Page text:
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Technical Brief

Nonlinear, Phase-Based Oscillator to Generate and Assist Periodic Motions

[+] Author and Article Information
Juan De la Fuente

School of Engineering of Matter,
Transport and Energy,
Arizona State University,
Tempe, AZ 85281

Thomas G. Sugar, Sangram Redkar

The Polytechnic School,
Arizona State University,
Mesa, AZ 85212

Manuscript received October 7, 2016; final manuscript received February 17, 2017; published online March 9, 2017. Assoc. Editor: Hai-Jun Su.

J. Mechanisms Robotics 9(2), 024502 (Mar 09, 2017) (7 pages) Paper No: JMR-16-1296; doi: 10.1115/1.4036023 History: Received October 07, 2016; Revised February 17, 2017

Oscillatory behavior is important for tasks, such as walking and running. We are developing methods for wearable robotics to add energy to enhance or vary the oscillatory behavior based on the system's phase angle. We define a nonlinear oscillator using a forcing function based on the sine and cosine of the system's phase angle that can modulate the amplitude and frequency of oscillation. This method is based on the state of the system and does not use off-line trajectory planning. The behavior of a limit cycle is shown using the Poincaré–Bendixson criterion. Linear and rotational models are simulated using our phase controller. The method is implemented and tested to control a pendulum.

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Figures

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Fig. 1

Arbitrary point in the phase portrait of the system used to define the phase angle

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Fig. 2

Vector field and limit cycle of Eq. (8) for ωn = 1, ζ = 0.5, c = 1, and d = −1. The squares indicate the initial states. The diamonds indicate the final state. Both trajectories converge to the same limit cycle, one trajectory starts inside the limit cycle and another starts outside the limit cycle.

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Fig. 3

In case 1, the system oscillates at 2ωn with an amplitude of 0.08 m. c = 17.8885 and d = −120.

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Fig. 4

In case 2, the system oscillates at 0.5ωn with an amplitude of 0.12 m. c = 6.7082 and d = 45.

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Fig. 5

In case 3, the system response returns to a zero state. In the top graph, the output of the system is shown without a forcing function. In the bottom graph, the output of the system slows down using the phase-based forcing function with parameters c = −500 and d = −500. The forcing function forces the state of the system to zero in 1 order of magnitude faster for this case.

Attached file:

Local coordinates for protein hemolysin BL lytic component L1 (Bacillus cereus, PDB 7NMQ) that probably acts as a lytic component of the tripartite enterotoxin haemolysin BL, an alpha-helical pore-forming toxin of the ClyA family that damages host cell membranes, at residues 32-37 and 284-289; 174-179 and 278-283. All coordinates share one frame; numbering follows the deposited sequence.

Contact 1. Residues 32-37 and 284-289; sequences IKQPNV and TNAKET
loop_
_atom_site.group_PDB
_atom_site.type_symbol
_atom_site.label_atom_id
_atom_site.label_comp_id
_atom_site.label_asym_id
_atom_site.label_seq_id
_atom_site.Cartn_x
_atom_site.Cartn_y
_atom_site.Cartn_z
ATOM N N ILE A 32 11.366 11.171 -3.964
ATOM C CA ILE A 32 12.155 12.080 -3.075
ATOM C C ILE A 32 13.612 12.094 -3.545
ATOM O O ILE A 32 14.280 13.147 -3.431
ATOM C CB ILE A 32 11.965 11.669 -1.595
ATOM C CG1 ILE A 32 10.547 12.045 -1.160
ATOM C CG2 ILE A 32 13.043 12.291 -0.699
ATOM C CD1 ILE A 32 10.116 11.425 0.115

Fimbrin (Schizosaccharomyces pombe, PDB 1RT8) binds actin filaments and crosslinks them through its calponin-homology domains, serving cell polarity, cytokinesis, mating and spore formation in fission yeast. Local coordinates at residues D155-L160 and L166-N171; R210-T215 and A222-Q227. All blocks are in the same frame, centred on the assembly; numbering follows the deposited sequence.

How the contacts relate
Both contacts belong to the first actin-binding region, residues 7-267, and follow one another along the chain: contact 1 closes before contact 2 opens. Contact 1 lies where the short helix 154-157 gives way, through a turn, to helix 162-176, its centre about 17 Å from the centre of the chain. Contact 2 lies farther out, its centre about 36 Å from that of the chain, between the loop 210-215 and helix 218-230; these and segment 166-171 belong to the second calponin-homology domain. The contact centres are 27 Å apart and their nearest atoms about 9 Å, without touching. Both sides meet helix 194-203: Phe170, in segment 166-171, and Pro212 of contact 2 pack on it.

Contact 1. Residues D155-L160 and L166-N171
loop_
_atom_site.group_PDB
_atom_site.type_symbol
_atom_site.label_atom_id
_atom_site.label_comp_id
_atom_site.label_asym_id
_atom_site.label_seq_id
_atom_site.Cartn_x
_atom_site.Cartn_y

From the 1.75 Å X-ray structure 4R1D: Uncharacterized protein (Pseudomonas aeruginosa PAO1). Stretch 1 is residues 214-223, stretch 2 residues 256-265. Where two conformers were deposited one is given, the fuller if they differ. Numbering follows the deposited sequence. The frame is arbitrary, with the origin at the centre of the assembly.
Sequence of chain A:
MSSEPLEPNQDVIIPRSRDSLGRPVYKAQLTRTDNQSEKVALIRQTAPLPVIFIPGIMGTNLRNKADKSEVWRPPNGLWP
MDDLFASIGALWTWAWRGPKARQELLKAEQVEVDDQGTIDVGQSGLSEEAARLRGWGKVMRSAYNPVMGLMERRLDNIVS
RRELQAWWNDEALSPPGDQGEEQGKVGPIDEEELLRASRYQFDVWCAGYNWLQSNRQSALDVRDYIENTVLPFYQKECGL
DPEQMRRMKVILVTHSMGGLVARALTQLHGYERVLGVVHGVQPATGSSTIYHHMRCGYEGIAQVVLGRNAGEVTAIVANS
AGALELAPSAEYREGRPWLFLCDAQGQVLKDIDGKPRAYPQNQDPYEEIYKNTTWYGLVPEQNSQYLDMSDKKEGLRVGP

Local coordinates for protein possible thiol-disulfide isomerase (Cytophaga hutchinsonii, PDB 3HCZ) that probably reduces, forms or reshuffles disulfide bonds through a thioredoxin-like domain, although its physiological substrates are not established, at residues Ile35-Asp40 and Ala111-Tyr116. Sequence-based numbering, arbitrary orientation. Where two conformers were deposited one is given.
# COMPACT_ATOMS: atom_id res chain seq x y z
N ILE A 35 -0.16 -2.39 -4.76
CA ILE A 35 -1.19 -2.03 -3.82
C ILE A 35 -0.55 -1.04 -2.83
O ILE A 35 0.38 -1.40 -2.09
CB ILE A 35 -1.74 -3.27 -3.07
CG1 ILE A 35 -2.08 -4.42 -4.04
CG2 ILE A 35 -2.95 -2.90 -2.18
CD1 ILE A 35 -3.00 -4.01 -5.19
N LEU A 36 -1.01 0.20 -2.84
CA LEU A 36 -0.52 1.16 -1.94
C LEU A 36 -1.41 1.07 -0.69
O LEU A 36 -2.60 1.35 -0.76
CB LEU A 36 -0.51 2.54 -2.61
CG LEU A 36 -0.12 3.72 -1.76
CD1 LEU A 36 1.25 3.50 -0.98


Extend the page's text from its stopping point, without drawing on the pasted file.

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Fig. 6

Case 4: Change of desired frequency at t = 10 s. The amplitude of the oscillations is maintained constant at A = 1 rad, and the frequency changes from ω = 5 rad/s to ω = 7 rad/s.

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Fig. 7

Case 5: Change of desired amplitude at t = 10 s. The frequency of the oscillations is maintained constant at ω = 7 rad/s, and the amplitude changes from Α = 1 rad to Α = 1.5 rad.

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Fig. 8

The top graph shows the position versus time. In the middle, velocity with Gaussian noise zero mean and variance four is shown. In the bottom, acceleration with Gaussian noise zero mean and variance four is shown. Regardless of the noise, the position output is smooth.

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Fig. 9

On the left, the experimental pendulum is shown. On the right, the block diagram of the system is shown.

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Fig. 10

Frequency transition. The plot shows the pendulum angular position θ for a change of values of c and d. The initial values are c1 = 1.849 and d1= −5.6744. The final values are c2 = 1.5411 and d2= −0.5521. The initial amplitude is A1 = 1.07 rad, and the final amplitude is the same at A2 = 1.06 rad. The initial frequency is ω1 = 6.04 rad/s, and the final frequency is ω2 = 4.79 rad/s.

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Fig. 11

Amplitude transition. The initial values are c1 = 1.84 and d1= −0.6625. The final values are c2 = 1.23 and d2= −0.4416. The initial amplitude is A1 = 1.31 rad, and the final amplitude is decreased, A2 = 0.69 rad. The initial frequency is ω1 = 4.8 rad/s, and the final frequency is ω2 = 4.9 rad/s.

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Fig. 12

The pendulum angular position θ versus time using the phase-based forcing function, c = 1.849 and d=−5.6744, and ω = 6 rad/s. An external force is introduced at t = 21 s and t = 40 s.

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